For over one month now, Mars rover Curiosity has been preparing to use its hammering drill for the first time. It now appears that the rover's first drill test is now imminent.
Researchers announced that they have placed the drill onto a series of locations and pressed down on it with Curiosity's arm. This "pre-load testing allowed engineers to check the force applied to the drill and cross-check it with their predictions. The next step is a pre-load test at night, to make sure that temperature changes do not add to the stress on the rover's arm. Temperatures at Curiosity's location can range from 0 degrees Celsius (32 degrees Fahrenheit) to to 65 degrees Celsius (85 degrees Fehrenheit).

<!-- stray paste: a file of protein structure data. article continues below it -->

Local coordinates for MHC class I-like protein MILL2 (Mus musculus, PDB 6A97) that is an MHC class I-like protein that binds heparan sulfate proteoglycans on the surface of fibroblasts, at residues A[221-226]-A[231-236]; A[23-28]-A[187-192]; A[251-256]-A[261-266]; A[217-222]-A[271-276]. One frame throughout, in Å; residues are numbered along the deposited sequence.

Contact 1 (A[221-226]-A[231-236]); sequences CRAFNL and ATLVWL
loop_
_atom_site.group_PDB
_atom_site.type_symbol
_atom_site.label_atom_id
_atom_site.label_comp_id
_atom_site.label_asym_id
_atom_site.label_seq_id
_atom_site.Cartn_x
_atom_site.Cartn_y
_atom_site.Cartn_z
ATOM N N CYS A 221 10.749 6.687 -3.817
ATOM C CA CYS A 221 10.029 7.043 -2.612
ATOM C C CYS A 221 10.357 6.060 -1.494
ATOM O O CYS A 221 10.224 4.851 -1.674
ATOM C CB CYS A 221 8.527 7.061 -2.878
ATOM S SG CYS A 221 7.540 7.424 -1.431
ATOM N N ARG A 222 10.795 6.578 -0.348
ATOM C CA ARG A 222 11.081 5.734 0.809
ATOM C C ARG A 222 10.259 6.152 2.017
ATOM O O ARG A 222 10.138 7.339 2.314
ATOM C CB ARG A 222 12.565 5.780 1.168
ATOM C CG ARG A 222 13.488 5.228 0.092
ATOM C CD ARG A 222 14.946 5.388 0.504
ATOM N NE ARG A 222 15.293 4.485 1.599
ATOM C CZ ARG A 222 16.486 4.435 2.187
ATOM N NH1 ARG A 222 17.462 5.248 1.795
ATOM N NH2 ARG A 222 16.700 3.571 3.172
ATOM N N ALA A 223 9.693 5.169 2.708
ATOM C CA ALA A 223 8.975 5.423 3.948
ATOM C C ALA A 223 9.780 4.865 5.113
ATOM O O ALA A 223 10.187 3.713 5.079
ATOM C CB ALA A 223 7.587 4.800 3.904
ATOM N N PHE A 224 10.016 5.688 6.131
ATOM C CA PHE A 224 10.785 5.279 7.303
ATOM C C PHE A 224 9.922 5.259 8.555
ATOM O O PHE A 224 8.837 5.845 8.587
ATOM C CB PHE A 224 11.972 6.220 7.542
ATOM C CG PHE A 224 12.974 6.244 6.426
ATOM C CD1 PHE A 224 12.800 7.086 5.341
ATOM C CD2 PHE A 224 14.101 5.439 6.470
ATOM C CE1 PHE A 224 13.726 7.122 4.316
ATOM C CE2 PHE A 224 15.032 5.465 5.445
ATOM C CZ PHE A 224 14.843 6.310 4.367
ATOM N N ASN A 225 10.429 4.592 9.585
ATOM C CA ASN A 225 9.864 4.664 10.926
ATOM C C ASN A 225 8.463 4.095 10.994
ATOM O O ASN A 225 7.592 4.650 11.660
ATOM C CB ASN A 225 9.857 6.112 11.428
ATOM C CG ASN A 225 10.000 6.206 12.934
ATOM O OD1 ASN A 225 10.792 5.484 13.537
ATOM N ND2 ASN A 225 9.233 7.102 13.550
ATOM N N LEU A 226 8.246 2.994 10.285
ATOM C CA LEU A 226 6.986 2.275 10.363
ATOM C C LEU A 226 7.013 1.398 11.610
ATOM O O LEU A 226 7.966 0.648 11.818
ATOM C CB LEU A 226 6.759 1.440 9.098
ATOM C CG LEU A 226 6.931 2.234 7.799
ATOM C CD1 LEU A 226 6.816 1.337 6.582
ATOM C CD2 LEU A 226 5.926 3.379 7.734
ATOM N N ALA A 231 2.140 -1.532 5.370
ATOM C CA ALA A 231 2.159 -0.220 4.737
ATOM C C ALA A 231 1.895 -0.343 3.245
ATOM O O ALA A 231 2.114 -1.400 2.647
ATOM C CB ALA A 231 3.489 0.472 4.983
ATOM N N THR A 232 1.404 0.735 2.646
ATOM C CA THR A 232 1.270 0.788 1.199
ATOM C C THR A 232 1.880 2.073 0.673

"We don't plan on leaving the drill in a rock overnight once we start drilling, but in case that happens, it is important to know what to expect in terms of stress on the hardware," said Daniel Limonadi, the lead systems engineer for Curiosity's surface sampling and science system at NASA's Jet Propulsion Laboratory (JPL). "This test is done at lower pre-load values than we plan to use during drilling, to let us learn about the temperature effects without putting the hardware at risk."
The rest of the week will be filled with hardware checks and an evaluation of the rock that has been selected as the first drilling site. Two weeks ago a flat, veined rock named "John Klein" was chosen for the honor.
"We are proceeding with caution in the approach to Curiosity's first drilling," said Limonadi. "This is challenging. It will be the first time any robot has drilled into a rock to collect a sample on Mars."